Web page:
Redfield & Wilton Strategies’ latest monthly Scottish independence referendum voting intention poll finds ‘no’ leading by 5%.
Altogether—with changes from 5-6 August in parentheses—49% (+1) of Scottish respondents say they would vote ‘no’ and 44% (-1) say they would vote ‘yes’ if there were to be a referendum tomorrow on whether Scotland should be an independent country. 6% (-1) don’t know how they would vote.
Support for Scottish independence remains strong among younger Scots, with majorities of those aged 18-to-24 (57%), 25-to-34 (66%), and 35-to-44 (52%) all saying they would vote ‘yes’ for independence. By comparison, majorities of those aged 45-to-54 (55%), 55-to-64 (56%), and 65+ (67%) say they would vote ‘no’ in an independence referendum.
Those who voted for the Scottish National Party (75%) in the 2019 General Election are significantly more likely than those who voted Conservative (13%) or Labour (28%) to say they would vote ‘yes.’
On the question of whether a second referendum should take place—and if so, when—42% (+1) would support a referendum on Scottish independence being held in the next year, while the same number (42%, +2) would oppose one being held in this timeframe.
Given a broader timeframe of between one and five years, a plurality (42%, -2) of Scottish voters would support—against 40% (+1) who would oppose—a referendum on Scottish independence being held in that period.
On the possible conditions for holding a second independence referendum, 41% of Scots agree that a second independence referendum should only be held if the UK Government agrees to it. 40% disagree.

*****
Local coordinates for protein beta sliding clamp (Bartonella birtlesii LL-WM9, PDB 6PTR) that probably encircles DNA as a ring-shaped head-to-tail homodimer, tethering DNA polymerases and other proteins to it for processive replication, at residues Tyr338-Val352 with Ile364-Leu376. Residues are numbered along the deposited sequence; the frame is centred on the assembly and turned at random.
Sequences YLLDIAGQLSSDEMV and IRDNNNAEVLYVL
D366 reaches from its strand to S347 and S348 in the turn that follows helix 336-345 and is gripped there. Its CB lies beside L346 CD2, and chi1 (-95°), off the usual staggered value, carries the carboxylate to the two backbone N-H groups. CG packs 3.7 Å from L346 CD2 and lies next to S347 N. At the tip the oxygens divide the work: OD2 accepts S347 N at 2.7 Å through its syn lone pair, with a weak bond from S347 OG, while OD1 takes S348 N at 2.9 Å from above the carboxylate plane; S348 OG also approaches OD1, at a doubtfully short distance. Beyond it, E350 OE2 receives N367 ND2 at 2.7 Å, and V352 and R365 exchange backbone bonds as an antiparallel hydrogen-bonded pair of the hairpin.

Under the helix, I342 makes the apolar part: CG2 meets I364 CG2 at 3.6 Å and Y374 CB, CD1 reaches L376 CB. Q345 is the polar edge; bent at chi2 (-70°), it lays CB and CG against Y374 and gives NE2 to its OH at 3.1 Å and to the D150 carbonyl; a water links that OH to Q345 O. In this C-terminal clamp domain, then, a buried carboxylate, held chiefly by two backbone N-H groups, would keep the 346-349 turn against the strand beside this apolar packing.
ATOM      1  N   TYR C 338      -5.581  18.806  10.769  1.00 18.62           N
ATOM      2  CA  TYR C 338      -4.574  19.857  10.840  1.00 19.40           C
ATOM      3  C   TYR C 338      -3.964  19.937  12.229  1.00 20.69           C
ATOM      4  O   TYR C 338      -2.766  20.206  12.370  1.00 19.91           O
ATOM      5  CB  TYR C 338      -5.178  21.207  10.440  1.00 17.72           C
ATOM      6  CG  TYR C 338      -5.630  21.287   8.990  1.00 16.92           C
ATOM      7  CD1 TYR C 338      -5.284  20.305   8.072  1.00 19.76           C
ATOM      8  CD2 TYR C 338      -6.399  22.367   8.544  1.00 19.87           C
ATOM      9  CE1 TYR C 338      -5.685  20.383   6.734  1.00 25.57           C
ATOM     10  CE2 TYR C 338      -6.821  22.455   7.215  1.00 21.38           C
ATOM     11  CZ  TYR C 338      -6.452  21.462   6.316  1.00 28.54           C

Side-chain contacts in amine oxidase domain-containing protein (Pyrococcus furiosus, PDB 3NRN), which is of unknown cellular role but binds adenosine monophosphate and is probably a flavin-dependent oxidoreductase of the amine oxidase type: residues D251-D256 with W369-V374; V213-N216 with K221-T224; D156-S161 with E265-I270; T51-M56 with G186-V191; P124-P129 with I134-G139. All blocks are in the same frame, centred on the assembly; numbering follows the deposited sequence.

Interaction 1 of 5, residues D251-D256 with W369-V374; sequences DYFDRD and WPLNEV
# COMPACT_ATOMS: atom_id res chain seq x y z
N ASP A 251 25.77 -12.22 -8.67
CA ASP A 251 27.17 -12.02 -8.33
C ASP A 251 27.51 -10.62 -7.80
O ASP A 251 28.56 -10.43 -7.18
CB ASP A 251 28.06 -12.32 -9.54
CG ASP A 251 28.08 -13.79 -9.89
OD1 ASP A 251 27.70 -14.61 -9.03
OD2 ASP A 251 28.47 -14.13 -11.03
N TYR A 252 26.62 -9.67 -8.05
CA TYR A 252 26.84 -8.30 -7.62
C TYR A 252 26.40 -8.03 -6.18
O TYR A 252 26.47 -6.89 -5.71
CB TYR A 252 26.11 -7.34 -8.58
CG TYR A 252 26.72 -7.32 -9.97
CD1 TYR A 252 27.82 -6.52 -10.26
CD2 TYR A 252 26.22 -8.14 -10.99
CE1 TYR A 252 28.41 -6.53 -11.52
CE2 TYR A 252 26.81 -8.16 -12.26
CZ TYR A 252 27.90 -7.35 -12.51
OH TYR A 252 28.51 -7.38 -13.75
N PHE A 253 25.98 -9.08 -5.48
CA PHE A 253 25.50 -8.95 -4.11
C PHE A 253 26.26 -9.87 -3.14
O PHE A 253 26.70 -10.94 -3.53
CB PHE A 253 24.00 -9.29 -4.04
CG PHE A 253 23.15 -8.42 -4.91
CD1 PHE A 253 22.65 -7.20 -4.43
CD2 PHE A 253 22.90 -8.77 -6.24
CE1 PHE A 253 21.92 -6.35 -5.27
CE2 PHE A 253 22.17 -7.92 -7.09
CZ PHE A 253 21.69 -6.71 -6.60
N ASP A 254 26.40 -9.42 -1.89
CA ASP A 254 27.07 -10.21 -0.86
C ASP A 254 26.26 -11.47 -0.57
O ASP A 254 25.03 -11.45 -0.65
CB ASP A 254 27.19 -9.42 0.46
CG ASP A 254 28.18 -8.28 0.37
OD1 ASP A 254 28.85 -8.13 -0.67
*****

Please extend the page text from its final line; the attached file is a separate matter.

Secretary of State for Scotland Alister Jack has previously suggested that the calling of a second independence referendum should be conditional on public opinion polls consistently showing that 60% of Scots want one. 46% (-6) of Scottish voters agree with this proposed condition, against 29% (+3) who disagree.
If a second referendum were to be held in Scotland in the next six months, 37% (-3) of voters in Scotland say they would expect the ‘yes, for independence’ side would win, whereas 45% (+2) think the ‘no, against independence’ side would win. 19% (+3) of respondents say they don’t know who would win if a referendum were held in the next six months.
The next major electoral test for the Scottish parties is the next United Kingdom General Election, which must be held before January 2025.
When voters are asked who they would vote for if a UK General Election were held tomorrow, the Scottish National Party and Labour are tied on 35% each, the first time in our monthly tracker that the SNP has not held the lead in our Westminster voting intention Poll, and is only the second Westminster Voting Intention Poll publicly released by any company since June 2014 in which the SNP has not led in Scotland.
Altogether the results of our Westminster Voting Intention poll (with changes from 5-6 August in parentheses) are as follows:
Scottish National Party 35% (-2)
Labour 35% (+1)
Conservative 15% (-2)
Liberal Democrat 8% (+1)
Green 4% (+2)
Reform 2% (–)
Other 1% (–)
70% of Scottish voters cite the economy as one of the three most important issues that would determine how they would vote in a General Election, ahead of the NHS (61%).
21% of respondents cite Scottish Independence/The Union as one of the three issues that would most determine their vote if a General Election was held tomorrow. Among 2019 SNP voters Scottish Independence is only the third most commonly selected issue (37%) behind the economy (64%) and the NHS (62%).